By spending time in Chicago I have learned that YES, we have freedom, but we do not have equality. I know now that we have much farther to go than most people think, and if our generation doesn’t do something, we will continue to sit at a stand still. I have learned to not be satisfied with where we are. I am committed to sharing what I have learned with others. I will do my best to point out the injustice that I see in my small corner of Ohio. I will not be a victim, I will not be a perpetrator, but most importantly…I WILL NOT BE A BYSTANDER.”
Some will say this was written by an idealistic college student? Yes….I know. But I still stand by it.”
After leaving Chicago and graduating from Bluffton University, Jean began a Housing Program in Wooster Ohio at a Social Service Agency, Liberty Center Connections. They house two smaller agencies, STEPS (a substance abuse and treatment facility) and Every Woman’s House (a domestic violence shelter, mental health counseling facility, and batterer’s intervention center). She began the “Liberty Center Connections Housing Initiative” in April of this year. Liberty Center Connections received the Homelessness Prevention and Rapid Re-Housing Program (HPRP) Grant for our County. Jean’s role as the program director is to develop awareness of the housing crisis in her area, develop case management models to help clients achieve housing stability, and work to achieve community partnerships and leverage resources.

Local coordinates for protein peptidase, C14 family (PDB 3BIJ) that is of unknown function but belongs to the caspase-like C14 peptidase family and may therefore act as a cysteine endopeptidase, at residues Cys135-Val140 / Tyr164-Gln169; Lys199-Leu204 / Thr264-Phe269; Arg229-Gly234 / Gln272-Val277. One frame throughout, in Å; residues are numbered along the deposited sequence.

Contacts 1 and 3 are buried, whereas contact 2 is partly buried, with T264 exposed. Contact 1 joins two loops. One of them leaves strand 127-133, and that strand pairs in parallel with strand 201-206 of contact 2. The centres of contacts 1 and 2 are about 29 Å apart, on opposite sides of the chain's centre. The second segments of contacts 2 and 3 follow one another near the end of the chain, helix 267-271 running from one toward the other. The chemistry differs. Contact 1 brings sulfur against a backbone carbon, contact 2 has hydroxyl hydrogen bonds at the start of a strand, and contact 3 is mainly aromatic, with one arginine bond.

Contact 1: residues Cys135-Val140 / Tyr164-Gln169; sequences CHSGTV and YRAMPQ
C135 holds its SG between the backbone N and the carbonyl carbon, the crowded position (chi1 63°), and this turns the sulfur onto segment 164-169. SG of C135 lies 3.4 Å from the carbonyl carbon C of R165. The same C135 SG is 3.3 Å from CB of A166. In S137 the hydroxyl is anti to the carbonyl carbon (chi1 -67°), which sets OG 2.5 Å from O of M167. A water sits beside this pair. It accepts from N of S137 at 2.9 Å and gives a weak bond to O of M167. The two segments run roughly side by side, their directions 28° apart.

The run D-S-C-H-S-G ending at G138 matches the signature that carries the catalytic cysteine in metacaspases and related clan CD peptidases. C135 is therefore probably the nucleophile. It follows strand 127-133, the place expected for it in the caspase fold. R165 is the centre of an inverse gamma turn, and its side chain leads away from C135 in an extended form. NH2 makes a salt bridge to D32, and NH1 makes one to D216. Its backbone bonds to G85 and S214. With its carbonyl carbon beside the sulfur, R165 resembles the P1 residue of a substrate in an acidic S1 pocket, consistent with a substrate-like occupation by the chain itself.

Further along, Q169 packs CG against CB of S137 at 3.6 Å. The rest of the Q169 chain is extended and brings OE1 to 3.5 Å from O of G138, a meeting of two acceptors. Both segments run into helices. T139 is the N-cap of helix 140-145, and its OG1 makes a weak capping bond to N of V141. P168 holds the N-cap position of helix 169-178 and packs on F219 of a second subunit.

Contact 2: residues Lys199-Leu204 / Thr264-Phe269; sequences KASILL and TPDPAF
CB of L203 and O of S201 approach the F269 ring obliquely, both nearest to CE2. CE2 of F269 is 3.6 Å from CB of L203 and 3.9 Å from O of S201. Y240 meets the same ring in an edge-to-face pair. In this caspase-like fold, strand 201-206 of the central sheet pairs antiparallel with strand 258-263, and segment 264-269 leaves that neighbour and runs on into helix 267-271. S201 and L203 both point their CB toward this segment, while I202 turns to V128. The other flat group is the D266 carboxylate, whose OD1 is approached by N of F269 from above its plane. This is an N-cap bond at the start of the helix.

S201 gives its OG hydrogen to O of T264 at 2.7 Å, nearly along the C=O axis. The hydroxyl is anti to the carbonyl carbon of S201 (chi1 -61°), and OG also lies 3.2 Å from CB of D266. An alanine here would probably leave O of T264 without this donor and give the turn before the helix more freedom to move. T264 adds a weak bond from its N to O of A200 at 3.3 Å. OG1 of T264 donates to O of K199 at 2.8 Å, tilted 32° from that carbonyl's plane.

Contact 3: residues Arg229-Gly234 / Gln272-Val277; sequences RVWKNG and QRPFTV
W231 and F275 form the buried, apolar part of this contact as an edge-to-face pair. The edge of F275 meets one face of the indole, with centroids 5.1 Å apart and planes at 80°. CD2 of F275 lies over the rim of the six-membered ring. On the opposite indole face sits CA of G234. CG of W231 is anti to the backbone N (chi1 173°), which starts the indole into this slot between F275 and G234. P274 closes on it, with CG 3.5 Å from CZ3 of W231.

“My May Term experience at the Chicago Center, even though it was short, made a definitive impact on my career path. In fact it was the catalyst to a complete career path change, to social work. I’m so thankful for everything I learned, and the tools Chicago Center gave me to develop a passion to inspire change. I left Chicago with a new outlook on the communities we are involved in. I truly don’t believe that I would be where I am now without my Chicago Center experience, and I certainly wouldn’t have the passion for my job without the knowledge and experiences that I gained through May Term.” – Jean Boen